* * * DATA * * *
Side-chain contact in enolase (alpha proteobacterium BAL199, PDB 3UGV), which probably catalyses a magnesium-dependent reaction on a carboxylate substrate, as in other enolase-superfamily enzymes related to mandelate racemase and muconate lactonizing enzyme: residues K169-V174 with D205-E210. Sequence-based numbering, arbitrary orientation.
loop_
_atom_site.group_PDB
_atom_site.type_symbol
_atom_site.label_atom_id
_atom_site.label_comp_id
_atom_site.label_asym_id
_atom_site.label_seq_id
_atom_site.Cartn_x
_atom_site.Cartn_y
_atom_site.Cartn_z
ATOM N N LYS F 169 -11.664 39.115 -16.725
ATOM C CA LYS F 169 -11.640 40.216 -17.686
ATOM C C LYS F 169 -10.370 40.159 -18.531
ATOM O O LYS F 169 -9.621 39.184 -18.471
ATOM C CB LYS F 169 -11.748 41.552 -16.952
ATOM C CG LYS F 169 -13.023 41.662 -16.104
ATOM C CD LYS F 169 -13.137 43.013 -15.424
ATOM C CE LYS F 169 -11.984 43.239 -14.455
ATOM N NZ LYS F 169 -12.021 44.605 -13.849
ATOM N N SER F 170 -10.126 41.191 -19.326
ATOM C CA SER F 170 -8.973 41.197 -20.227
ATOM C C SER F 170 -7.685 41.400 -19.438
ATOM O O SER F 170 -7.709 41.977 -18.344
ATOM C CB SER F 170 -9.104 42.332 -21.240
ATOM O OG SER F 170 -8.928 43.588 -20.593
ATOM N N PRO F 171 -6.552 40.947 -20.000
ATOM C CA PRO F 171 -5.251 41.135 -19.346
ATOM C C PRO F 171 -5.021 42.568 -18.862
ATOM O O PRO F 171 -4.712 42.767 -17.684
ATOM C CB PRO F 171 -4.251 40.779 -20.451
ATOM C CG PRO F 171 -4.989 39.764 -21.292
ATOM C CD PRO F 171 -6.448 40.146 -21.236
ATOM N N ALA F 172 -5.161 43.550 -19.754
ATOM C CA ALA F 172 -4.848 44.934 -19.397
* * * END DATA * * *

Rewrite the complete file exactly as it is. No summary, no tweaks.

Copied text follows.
Side-chain contact in enolase (alpha proteobacterium BAL199, PDB 3UGV), which probably catalyses a magnesium-dependent reaction on a carboxylate substrate, as in other enolase-superfamily enzymes related to mandelate racemase and muconate lactonizing enzyme: residues K169-V174 with D205-E210. Sequence-based numbering, arbitrary orientation.
loop_
_atom_site.group_PDB
_atom_site.type_symbol
_atom_site.label_atom_id
_atom_site.label_comp_id
_atom_site.label_asym_id
_atom_site.label_seq_id
_atom_site.Cartn_x
_atom_site.Cartn_y
_atom_site.Cartn_z
ATOM N N LYS F 169 -11.664 39.115 -16.725
ATOM C CA LYS F 169 -11.640 40.216 -17.686
ATOM C C LYS F 169 -10.370 40.159 -18.531
ATOM O O LYS F 169 -9.621 39.184 -18.471
ATOM C CB LYS F 169 -11.748 41.552 -16.952
ATOM C CG LYS F 169 -13.023 41.662 -16.104
ATOM C CD LYS F 169 -13.137 43.013 -15.424
ATOM C CE LYS F 169 -11.984 43.239 -14.455
ATOM N NZ LYS F 169 -12.021 44.605 -13.849
ATOM N N SER F 170 -10.126 41.191 -19.326
ATOM C CA SER F 170 -8.973 41.197 -20.227
ATOM C C SER F 170 -7.685 41.400 -19.438
ATOM O O SER F 170 -7.709 41.977 -18.344
ATOM C CB SER F 170 -9.104 42.332 -21.240
ATOM O OG SER F 170 -8.928 43.588 -20.593
ATOM N N PRO F 171 -6.552 40.947 -20.000
ATOM C CA PRO F 171 -5.251 41.135 -19.346
ATOM C C PRO F 171 -5.021 42.568 -18.862
ATOM O O PRO F 171 -4.712 42.767 -17.684
ATOM C CB PRO F 171 -4.251 40.779 -20.451
ATOM C CG PRO F 171 -4.989 39.764 -21.292
ATOM C CD PRO F 171 -6.448 40.146 -21.236
ATOM N N ALA F 172 -5.161 43.550 -19.754
ATOM C CA ALA F 172 -4.848 44.934 -19.397